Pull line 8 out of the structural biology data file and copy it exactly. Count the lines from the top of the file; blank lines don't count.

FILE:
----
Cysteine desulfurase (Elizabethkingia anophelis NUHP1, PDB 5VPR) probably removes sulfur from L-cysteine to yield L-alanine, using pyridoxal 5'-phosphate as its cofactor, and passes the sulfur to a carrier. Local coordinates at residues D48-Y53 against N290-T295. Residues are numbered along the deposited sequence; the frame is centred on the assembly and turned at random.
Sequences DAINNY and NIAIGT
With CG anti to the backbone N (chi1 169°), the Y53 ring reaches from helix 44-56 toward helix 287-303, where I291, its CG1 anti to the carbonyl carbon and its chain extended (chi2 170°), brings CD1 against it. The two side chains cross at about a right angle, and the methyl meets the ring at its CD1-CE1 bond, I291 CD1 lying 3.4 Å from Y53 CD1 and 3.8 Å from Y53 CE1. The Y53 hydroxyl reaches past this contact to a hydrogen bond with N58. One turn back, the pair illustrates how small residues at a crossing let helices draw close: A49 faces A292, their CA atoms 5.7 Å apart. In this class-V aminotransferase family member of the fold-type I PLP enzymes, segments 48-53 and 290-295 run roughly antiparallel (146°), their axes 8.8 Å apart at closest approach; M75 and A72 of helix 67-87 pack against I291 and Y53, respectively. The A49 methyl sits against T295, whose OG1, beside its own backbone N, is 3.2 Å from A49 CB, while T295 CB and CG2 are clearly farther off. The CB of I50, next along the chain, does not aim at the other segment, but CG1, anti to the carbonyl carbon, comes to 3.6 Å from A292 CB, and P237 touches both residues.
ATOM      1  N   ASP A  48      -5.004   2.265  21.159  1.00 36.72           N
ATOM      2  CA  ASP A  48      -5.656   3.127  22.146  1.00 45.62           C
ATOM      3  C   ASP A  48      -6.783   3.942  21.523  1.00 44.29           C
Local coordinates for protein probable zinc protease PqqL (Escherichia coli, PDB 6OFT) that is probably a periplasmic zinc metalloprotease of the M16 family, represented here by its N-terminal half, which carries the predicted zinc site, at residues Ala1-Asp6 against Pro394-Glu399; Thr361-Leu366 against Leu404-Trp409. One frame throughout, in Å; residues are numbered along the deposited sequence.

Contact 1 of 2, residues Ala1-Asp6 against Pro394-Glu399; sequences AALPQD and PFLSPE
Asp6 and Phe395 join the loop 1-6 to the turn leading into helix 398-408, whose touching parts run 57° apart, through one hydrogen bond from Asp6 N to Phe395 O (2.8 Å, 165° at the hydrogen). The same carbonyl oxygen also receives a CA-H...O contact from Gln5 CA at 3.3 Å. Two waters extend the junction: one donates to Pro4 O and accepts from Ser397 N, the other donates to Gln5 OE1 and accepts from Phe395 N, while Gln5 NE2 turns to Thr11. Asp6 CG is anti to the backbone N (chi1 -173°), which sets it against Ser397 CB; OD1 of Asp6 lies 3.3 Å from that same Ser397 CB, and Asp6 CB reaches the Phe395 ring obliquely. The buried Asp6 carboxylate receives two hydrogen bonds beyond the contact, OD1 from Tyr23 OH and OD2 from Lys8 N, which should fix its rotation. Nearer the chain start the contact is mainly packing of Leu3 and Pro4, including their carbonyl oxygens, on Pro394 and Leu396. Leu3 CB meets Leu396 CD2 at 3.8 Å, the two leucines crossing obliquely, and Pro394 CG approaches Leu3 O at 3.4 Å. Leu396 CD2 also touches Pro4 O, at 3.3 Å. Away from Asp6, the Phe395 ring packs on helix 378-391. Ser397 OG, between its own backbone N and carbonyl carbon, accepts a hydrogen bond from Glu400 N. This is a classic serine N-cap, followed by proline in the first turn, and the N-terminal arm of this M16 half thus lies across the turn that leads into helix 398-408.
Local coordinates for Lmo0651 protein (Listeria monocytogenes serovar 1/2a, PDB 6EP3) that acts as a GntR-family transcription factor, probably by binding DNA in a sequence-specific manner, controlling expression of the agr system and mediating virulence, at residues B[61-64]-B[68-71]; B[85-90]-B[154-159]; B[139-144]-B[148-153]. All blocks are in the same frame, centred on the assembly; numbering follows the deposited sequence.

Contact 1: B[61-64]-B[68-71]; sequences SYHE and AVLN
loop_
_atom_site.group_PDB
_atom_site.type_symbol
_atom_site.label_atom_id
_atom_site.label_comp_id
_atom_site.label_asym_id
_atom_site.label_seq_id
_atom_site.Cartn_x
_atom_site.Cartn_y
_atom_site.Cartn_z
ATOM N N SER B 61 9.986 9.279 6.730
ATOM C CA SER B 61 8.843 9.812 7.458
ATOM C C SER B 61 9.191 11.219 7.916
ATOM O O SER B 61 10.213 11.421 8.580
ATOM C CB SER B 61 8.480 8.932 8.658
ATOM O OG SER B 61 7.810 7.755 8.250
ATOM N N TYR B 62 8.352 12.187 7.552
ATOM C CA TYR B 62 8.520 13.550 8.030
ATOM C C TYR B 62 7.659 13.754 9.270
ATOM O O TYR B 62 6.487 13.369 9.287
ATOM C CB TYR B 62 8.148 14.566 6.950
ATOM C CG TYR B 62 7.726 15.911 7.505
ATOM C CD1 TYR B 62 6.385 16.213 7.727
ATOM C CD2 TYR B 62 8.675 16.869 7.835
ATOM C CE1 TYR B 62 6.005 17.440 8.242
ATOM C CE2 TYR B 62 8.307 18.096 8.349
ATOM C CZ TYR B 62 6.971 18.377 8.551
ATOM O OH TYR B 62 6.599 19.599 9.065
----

Contact 1 of 2, residues Ala1-Asp6 against Pro394-Glu399; sequences AALPQD and PFLSPE